Fungal meningitis victims hit by second infection
The new illness, an epidural abscess, is an infection located near the spine where the initial injection was administered. They are localized infections, but can cause meningitis, an inflammation of the protective membranes covering the brain and spinal cord, according to the New York Times.
The abscesses appear to have formed while patients were taking powerful anti-fungal medications to reduce their first infections. Without treatment for the second infection, several victims have had to return to hospitals for surgery.
A fungus, a type of black mold called Exserohilum, causes the abscesses. Experts are uncertain as to how the new infection can develop even though patients were taking powerful drugs that, as test have shown, should have eliminated it.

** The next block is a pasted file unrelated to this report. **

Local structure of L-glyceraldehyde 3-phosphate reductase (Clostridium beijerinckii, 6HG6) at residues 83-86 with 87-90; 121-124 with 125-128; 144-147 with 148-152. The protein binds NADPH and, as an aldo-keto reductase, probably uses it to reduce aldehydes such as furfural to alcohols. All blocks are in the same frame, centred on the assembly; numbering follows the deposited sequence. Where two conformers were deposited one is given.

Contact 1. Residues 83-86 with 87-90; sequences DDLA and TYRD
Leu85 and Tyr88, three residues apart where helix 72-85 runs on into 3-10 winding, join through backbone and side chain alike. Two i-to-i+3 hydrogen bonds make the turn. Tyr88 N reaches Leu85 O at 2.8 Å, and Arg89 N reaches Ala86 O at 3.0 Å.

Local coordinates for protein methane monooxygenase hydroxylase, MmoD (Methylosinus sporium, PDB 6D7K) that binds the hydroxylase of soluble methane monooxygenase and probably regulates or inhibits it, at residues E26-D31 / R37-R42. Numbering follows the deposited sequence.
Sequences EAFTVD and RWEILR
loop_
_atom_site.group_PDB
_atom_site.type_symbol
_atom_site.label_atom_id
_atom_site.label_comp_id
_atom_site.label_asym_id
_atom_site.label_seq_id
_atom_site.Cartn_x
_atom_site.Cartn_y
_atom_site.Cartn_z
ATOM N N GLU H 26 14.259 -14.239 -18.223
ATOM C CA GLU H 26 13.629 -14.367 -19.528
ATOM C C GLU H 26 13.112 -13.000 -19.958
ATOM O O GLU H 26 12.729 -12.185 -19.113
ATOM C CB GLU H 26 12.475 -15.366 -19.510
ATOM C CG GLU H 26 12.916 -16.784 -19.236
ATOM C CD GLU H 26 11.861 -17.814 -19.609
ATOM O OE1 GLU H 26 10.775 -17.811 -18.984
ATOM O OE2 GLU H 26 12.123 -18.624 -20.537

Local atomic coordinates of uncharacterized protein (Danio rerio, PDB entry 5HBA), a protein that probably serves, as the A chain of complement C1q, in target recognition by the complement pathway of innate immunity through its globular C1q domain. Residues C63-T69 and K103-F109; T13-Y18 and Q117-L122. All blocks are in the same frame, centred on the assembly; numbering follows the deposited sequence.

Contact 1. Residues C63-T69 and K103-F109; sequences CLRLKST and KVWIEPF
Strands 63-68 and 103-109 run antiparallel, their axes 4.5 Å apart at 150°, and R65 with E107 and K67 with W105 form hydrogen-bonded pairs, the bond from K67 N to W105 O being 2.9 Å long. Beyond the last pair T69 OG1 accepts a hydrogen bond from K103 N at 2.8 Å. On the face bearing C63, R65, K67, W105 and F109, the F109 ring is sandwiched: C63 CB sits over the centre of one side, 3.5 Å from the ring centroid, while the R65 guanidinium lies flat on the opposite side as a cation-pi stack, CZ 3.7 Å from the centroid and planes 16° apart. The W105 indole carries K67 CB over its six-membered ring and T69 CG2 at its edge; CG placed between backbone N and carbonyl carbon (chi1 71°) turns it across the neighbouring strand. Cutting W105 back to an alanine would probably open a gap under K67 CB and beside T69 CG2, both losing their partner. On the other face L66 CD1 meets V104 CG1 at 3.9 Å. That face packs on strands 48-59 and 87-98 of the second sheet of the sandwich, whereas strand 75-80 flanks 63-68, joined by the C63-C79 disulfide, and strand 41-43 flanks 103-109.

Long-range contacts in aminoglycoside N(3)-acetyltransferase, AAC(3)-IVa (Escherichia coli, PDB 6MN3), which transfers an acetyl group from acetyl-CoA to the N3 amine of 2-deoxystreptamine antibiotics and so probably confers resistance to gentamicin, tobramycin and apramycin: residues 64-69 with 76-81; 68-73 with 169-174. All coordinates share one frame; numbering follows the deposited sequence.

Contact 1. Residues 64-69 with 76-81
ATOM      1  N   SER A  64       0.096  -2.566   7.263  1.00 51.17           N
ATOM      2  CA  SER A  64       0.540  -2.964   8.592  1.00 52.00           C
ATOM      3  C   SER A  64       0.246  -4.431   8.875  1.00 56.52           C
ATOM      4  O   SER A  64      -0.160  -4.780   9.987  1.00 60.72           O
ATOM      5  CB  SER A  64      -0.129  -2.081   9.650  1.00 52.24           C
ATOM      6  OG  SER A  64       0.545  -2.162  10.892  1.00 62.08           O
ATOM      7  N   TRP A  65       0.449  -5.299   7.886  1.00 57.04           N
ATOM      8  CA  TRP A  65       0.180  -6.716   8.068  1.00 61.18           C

Over the last few days, a third of the 53 patients treated for fungal meningitis at an Ann Arbor, Michigan, hospital have returned with the new problem. Michigan accounts for a quarter of the more than 400 original cases, more than any other state.
"We're hearing about it in Michigan and other locations as well," Dr. Tom M. Chiller, deputy chief of the mycotic diseases branch of the U.S. Centers for Disease Control and Prevention, said, the New York Times reports. "We don't have a good handle on how many people are coming back. We are just learning about this and trying to assess how best to manage these patients. They're very complicated."